Incentive-compatible consensus is hard
When describing the state model, we imagined Themelio as if it were a magic oracle that always correctly maintains the world state and applies updates to it every block. In the real world, though, we require a procedure to ensure both consistency – all Themelio users observe the same world state at every block height — and validity — the world state can only change through valid transactions. In fact, consensus is ultimately what drives the all-important endogenous trust of blockchains.
Unfortunately, consensus is also a source of major, headache-inducing problems. Contentious blockchain governance problems are often tied to consensus-related issues such as decentralization (for example, the controversy surrounding Bitcoin block sizes), and attacks on existing blockchains, such as the 51% attack on Namecoin, selfish mining attacks on Bitcoin, etc, focus on exploiting problems in consensus.
An important fact to note is that blockchain consensus is unlike consensus in other distributed systems. Because it aims at endogenous trust, it must rigorously model incentives, rather than simply making assumptions about fault tolerance. To truly achieve incentive-compatible endogenous trust, we cannot rely on the typical approach of considering ideal “honest” behavior and then positing an “adversary” with certain powers.
Yet cryptoeconomic mechanism design is a relatively young field full of uncertainties — game-theoretical models often give results different from actual empirical observations — and creating a consensus mechanism that is incentive-compatible under a wide variety of real-world conditions has proven to be perniciously difficult.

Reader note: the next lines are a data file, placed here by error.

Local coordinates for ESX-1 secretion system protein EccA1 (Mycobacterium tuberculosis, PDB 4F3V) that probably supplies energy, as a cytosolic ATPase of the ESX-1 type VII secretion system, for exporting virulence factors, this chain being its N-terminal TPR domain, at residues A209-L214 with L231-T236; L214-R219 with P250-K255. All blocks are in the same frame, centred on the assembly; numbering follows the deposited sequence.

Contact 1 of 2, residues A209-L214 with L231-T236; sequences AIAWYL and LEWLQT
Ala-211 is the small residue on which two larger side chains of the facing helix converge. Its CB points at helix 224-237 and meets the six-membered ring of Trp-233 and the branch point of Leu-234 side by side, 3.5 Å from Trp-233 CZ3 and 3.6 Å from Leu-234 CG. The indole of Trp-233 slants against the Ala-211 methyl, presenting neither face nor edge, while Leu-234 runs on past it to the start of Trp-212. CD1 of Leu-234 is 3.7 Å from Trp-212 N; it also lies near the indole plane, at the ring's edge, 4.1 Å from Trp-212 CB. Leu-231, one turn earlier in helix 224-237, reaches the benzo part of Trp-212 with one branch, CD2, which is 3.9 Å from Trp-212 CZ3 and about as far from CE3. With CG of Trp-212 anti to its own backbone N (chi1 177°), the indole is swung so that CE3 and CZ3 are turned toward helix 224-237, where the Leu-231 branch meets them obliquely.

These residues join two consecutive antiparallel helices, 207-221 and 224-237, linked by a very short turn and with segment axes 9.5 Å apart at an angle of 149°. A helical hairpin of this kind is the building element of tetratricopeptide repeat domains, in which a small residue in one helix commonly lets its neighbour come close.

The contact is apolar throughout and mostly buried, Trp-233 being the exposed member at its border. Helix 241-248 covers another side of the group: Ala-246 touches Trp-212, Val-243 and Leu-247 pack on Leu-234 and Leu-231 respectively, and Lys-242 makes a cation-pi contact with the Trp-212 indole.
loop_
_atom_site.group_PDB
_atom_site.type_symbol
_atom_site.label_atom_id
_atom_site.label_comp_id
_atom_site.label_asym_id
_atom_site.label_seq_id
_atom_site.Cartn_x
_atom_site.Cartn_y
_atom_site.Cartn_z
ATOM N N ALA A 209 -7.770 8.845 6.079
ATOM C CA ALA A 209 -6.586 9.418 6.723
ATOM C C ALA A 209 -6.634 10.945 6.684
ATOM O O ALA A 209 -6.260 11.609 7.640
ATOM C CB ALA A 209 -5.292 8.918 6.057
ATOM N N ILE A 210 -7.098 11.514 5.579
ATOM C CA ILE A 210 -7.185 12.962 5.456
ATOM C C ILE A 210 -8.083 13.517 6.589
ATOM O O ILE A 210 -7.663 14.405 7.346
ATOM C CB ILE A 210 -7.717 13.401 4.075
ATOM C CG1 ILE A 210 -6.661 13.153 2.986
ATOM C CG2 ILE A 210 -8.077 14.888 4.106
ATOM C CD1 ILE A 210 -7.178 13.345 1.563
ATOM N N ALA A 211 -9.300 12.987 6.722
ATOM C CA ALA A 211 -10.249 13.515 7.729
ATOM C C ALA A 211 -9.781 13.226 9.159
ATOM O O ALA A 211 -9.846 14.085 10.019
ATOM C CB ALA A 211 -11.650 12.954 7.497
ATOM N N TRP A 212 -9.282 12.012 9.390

Simulating a monopoly with Synkletos
With its Synkletos consensus game, the details of which are available as a design whitepaper and a concrete specification, Themelio takes a unique, “economics-first” approach to designing consensus and related cryptoeconomic mechanisms. We start by introducing a very pessimistic model: a despotic blockchain totally controlled by one rational profit-maximizing entity. We consider what sort of blockchain rules would such a despot enforce, in the absence of external attackers. Perhaps surprisingly, we find that a rational monopoly would in fact behave in a trustworthy manner — the problem with centralized systems that leads to trust failures is generally “irrationality”, not monopoly.
This insight lets us design Themelio’s consensus game. In Synkletos’ design whitepaper , we show that a variant of proof-of-stake with a few critical departures from existing designs elegantly incentivizes a large, permissionless group of stakeholders to simulate this ideal rational monopoly as a whole, regardless of whether they coordinate their actions or not. The most notable departure is the presence of a “fee cartel” influenced by EIP-1551, where the protocol charges a minimum fee for transactions as a part of the transaction validation rules, and this minimum fee is sequentially voted upon by stakeholders, converging to the median of their votes. Such a fee cartel also eliminates the well-known incentive incompatibility of a blockchain funded entirely through auction-based transaction fees, as well as stabilizing fee levels.